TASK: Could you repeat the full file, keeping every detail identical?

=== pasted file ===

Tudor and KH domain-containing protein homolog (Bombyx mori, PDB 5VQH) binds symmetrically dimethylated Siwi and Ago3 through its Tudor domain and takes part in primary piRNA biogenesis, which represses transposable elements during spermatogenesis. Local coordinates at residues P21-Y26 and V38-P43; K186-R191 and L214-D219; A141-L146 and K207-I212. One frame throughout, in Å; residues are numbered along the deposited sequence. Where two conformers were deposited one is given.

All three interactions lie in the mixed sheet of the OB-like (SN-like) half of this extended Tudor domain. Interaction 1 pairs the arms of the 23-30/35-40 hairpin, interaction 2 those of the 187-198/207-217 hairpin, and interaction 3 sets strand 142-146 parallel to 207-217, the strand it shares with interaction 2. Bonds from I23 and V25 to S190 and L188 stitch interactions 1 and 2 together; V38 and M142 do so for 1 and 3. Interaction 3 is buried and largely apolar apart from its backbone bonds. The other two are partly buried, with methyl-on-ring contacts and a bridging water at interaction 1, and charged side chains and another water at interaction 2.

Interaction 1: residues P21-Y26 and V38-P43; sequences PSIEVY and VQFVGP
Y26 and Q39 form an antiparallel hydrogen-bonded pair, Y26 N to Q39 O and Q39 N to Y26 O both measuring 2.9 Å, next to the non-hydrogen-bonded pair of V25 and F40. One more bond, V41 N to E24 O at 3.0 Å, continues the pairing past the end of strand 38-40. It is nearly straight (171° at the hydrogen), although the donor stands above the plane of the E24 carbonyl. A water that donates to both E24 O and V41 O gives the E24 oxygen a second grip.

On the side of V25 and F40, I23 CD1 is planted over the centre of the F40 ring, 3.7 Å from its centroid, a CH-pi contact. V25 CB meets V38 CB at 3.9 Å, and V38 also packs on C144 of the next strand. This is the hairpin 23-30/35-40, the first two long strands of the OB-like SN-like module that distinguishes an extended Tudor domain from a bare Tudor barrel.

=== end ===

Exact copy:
Tudor and KH domain-containing protein homolog (Bombyx mori, PDB 5VQH) binds symmetrically dimethylated Siwi and Ago3 through its Tudor domain and takes part in primary piRNA biogenesis, which represses transposable elements during spermatogenesis. Local coordinates at residues P21-Y26 and V38-P43; K186-R191 and L214-D219; A141-L146 and K207-I212. One frame throughout, in Å; residues are numbered along the deposited sequence. Where two conformers were deposited one is given.

All three interactions lie in the mixed sheet of the OB-like (SN-like) half of this extended Tudor domain. Interaction 1 pairs the arms of the 23-30/35-40 hairpin, interaction 2 those of the 187-198/207-217 hairpin, and interaction 3 sets strand 142-146 parallel to 207-217, the strand it shares with interaction 2. Bonds from I23 and V25 to S190 and L188 stitch interactions 1 and 2 together; V38 and M142 do so for 1 and 3. Interaction 3 is buried and largely apolar apart from its backbone bonds. The other two are partly buried, with methyl-on-ring contacts and a bridging water at interaction 1, and charged side chains and another water at interaction 2.

Interaction 1: residues P21-Y26 and V38-P43; sequences PSIEVY and VQFVGP
Y26 and Q39 form an antiparallel hydrogen-bonded pair, Y26 N to Q39 O and Q39 N to Y26 O both measuring 2.9 Å, next to the non-hydrogen-bonded pair of V25 and F40. One more bond, V41 N to E24 O at 3.0 Å, continues the pairing past the end of strand 38-40. It is nearly straight (171° at the hydrogen), although the donor stands above the plane of the E24 carbonyl. A water that donates to both E24 O and V41 O gives the E24 oxygen a second grip.

On the side of V25 and F40, I23 CD1 is planted over the centre of the F40 ring, 3.7 Å from its centroid, a CH-pi contact. V25 CB meets V38 CB at 3.9 Å, and V38 also packs on C144 of the next strand. This is the hairpin 23-30/35-40, the first two long strands of the OB-like SN-like module that distinguishes an extended Tudor domain from a bare Tudor barrel.